A rather interesting revelation in this book is that the Church of Scientology unwittingly contributes to lack of studies and information on how SSRIs may induce suicidality. Scientologists are a virulent strain of the "anti-psychiatrists." Their entire mission is to bring down psychiatry and strategically focus their campaign by protesting antidepressants and ADHD drugs (for an example, review the many news stories about Tom Cruise's campaign against antidepressants). A 1990 Time article reports that Scientologists rely heavily on lawsuits to bring down psychiatrists and the pharmaceutical industries (59). This ticks off psychiatrists who then unite behind Big Pharma. Relaying a conversation he has with an attorney involved in suits against Big Pharma, Healy writes: " . . . I launched into the influence of the Scientologists on the whole Prozac controversy. If they hadn't intervened, U.S. psychiatry wouldn't have stood behind Lilly the way it had" (138).

Another troubling practice that Healy exposes is how deeply Big Pharma has penetrated academic journals and conferences. Apparently, Big Pharma hires writing agencies, such as Current Medical Directions (CMD) to write up:

studies, review articles, abstracts, journal supplements, product monographs, expert commentaries, and textbook chapters. It conducts meta-analyses and organizes journal supplements, satellite symposia, consensus conferences, and even advisory boards for its clients. In the course of 1998, CMD, on behalf of Pfizer, coordinated the authorship of approximately eighty-seven articles on Zoloft. Of these, fifty-five were published by early 2001. They targeted the leading journals in the field, including the New England Journal of Medicine (NEJM), JAMA, Archives of General Psychiatry, and The American Journal of Psychiatry, in addition to journals well known for the placement of psychopharmacology articles (116-117).

For Healy, the real concern that "ghostwritten" articles pose is that the academics who allow their name to be put on the article often never see the original data from which conclusions were made; their judgment of the data is therefore skewed by what the pharmaceutical company chooses to report. Big Pharma owns all data of from clinical trials and RCTs, hence scientists cannot easily get their hands on it to make independent judgments about the studies.

Healy reports his own experience with being approached to present at symposia wholly underwritten and organized by a pharmaceutical company as well as putting his name on a ghostwritten article (112-116). The fact that Healy reveals his own participation in these practices is interesting, since it opens him up to charges of hypocrisy or complicity with the very market forces that he thinks are threatening academic freedom and good scientific research in psychopharmacology. To me, these admissions reveal Healy's humanity. Rather than resembling a "Socrates," whose pure dedication to morality seems far from our all-too-human natures, Healy shows us how easy it is to get involved with Big Pharma, to have them corrupt your own work, and the ugly side to all of this as well: how publicly disagreeing or discrediting them can put your livelihood and reputation at stake.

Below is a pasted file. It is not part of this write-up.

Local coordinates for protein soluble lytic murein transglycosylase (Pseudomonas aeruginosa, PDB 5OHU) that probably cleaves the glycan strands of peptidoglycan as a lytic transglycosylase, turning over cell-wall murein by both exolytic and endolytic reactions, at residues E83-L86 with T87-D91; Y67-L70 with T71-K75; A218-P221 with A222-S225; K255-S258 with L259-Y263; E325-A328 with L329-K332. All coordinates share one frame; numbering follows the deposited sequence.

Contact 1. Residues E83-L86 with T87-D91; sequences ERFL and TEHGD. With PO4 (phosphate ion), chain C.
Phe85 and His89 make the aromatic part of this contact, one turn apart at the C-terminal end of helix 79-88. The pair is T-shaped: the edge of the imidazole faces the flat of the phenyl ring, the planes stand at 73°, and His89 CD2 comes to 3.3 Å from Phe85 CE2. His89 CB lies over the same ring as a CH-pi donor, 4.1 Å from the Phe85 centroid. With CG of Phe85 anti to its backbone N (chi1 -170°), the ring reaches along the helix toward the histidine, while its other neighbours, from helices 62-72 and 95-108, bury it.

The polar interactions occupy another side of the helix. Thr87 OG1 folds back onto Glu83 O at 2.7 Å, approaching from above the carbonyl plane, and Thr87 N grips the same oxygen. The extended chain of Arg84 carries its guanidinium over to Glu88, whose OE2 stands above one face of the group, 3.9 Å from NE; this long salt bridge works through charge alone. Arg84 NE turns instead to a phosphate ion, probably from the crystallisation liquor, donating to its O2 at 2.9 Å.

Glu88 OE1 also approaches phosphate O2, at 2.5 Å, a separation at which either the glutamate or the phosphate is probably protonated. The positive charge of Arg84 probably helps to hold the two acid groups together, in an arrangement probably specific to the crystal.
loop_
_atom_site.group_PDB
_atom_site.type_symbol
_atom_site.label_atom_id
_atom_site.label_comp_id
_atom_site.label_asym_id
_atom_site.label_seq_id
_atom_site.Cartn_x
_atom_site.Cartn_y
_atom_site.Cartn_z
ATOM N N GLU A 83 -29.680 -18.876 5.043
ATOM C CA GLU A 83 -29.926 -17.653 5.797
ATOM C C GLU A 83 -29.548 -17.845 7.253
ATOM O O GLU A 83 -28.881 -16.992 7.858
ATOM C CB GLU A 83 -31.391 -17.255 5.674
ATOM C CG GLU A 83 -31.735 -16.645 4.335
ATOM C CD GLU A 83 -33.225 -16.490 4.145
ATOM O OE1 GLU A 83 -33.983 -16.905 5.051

Let Them Eat Prozac is a bold book and likely to draw a lot of criticism from fellow psychopharmacologists. Moreover, the problems and questions that Healy raise seem far from any easy solutions, hence likely to make many readers--who might need psychopharmacological treatment--weary of trusting their physicians or the pharmaceutical industry. While certainly Healy doesn't wish to wholly discredit his profession and carefully points out how hard it is to tell the good from the bad guys in this story, it is possible that the less careful or subtle readers of his book will make conclusions about psychiatry that will unfortunately resemble anti-psychiatrists or even Scientologists. I hope, however, that those who undertake this book take the time to appreciate the balance and care that Healy takes to present this story.

 

Side note: A companion website to this Let Them Eat Prozac is located at http://www.healyprozac.com/.

 

Works Cited

Healy, David. 2000. "Good Science or Good Business?" Hastings Center Report 30:19-22.

Healy, David. 2002. The Creation of Psychopharmacology. Cambridge, MA: Harvard University Press.

 

2005 Jennifer Hansen

 

Jennifer Hansen is an Associate Professor of Philosophy at Gettysburg College. Her research focuses on feminist theory and the intersection of psychiatry and philosophy, with particular interest in affective disorders, such as depression.